But surely, with all the government bluster about its support of modern culture, the Chancellor, Gordon Brown could have chosen something more adventurous than this.
At a time when the "Sensation" generation are leading the international field, Mr Brown has opted for three safe, and decidedly unradical painters. They are Leon Kossoff, Frank Auerbach and Patrick Caulfield, all of them established figures and fast approaching the status of grand old men of British art.
Kossoff and Auerbach, members of the so-called London school, are superlative painters of miserableness, a far cry from the playful irony and shock tactics of the current Britpack. Sludgy textures and muddy colours are their trademark style.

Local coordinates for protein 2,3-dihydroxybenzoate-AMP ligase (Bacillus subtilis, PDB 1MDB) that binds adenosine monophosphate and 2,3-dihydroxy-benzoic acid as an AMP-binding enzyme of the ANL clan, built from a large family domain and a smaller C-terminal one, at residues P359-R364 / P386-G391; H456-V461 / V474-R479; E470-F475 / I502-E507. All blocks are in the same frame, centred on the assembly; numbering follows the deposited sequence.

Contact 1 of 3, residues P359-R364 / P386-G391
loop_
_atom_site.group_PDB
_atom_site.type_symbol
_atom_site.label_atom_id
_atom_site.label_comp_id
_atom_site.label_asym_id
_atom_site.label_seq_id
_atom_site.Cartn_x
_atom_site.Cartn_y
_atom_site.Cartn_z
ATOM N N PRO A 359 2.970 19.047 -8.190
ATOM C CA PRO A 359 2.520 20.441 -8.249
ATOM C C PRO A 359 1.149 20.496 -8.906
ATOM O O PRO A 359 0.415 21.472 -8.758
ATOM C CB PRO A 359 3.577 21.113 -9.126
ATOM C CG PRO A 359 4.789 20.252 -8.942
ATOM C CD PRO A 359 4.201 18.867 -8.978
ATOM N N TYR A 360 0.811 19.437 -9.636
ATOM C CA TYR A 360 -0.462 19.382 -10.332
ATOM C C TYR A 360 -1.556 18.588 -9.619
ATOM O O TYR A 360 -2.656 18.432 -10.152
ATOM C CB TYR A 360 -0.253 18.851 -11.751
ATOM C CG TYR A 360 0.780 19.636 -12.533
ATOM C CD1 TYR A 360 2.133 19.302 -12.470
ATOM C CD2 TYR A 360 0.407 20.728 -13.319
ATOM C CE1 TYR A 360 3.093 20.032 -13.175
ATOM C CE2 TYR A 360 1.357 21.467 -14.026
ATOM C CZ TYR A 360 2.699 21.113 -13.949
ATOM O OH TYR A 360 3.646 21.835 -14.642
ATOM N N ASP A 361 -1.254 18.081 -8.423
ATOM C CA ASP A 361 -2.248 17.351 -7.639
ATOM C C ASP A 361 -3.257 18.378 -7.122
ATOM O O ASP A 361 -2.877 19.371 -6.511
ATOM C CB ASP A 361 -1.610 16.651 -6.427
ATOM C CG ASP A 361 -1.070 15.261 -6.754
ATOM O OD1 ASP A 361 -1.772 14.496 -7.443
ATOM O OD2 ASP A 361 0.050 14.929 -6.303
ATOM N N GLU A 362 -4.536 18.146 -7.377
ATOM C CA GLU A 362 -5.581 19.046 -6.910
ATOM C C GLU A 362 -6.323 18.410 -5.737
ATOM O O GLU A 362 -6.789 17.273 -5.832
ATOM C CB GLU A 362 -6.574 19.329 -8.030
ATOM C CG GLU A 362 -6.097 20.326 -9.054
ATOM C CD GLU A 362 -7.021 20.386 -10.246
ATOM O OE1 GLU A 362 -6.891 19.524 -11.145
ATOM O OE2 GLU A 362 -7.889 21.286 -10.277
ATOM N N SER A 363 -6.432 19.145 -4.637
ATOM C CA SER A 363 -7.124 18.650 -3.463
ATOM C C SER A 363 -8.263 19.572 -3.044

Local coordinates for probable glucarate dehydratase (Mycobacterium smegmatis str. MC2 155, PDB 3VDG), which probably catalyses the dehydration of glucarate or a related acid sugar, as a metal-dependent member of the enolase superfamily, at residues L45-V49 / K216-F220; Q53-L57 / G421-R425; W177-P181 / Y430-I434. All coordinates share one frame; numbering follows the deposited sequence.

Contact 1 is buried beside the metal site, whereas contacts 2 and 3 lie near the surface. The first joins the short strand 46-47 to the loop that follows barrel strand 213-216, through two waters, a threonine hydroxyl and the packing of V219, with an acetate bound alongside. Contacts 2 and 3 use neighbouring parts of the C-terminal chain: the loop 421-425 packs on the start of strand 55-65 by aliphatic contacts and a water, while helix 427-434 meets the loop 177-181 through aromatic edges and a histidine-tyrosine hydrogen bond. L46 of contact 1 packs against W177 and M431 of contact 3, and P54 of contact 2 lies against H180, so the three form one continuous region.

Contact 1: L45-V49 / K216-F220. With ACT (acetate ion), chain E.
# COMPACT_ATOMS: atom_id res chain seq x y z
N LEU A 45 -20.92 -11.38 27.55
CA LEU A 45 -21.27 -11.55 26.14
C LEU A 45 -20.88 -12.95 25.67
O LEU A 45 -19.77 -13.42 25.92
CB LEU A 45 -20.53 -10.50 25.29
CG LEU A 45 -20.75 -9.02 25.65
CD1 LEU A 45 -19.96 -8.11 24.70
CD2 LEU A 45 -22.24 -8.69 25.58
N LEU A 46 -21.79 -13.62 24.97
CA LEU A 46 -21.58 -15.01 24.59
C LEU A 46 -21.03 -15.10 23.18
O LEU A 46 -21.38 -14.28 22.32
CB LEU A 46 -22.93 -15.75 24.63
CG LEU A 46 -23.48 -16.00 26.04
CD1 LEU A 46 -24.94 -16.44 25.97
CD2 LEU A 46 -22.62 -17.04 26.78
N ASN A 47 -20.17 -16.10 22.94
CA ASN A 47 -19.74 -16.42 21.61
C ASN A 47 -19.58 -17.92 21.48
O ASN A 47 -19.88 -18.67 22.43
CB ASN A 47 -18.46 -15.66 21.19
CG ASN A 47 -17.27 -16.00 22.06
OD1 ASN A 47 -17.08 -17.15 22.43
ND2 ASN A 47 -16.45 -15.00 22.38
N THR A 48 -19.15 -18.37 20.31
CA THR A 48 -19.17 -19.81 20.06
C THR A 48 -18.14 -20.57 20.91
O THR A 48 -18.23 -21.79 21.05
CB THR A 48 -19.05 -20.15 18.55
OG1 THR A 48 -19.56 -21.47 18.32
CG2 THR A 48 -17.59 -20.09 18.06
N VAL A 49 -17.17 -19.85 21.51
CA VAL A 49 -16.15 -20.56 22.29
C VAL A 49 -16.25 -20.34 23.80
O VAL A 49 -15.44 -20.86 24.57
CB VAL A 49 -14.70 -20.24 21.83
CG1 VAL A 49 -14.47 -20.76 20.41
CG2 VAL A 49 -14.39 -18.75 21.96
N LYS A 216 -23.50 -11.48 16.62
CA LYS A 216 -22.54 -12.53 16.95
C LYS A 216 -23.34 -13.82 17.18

Their subjects are grey-faced crowds and dingy corners of London, the kind of urban scenes that seem scarcely to have emerged from post-war depression.
Caulfield, whose work was recently seen at the Hayward Gallery, may use a brighter palette, but he is also a melancholic at heart. His sumptuously coloured interiors of cafes and bars, and his graphic still lifes, draw on the techniques of French cubism, but they manage to exude a quintessential English restraint.
They are moody meditations on art and life, the world seen through the bottom of a wine glass in the last bar in town. A jolly bunch they are not, but then perhaps that suits the dour Mr Brown just fine.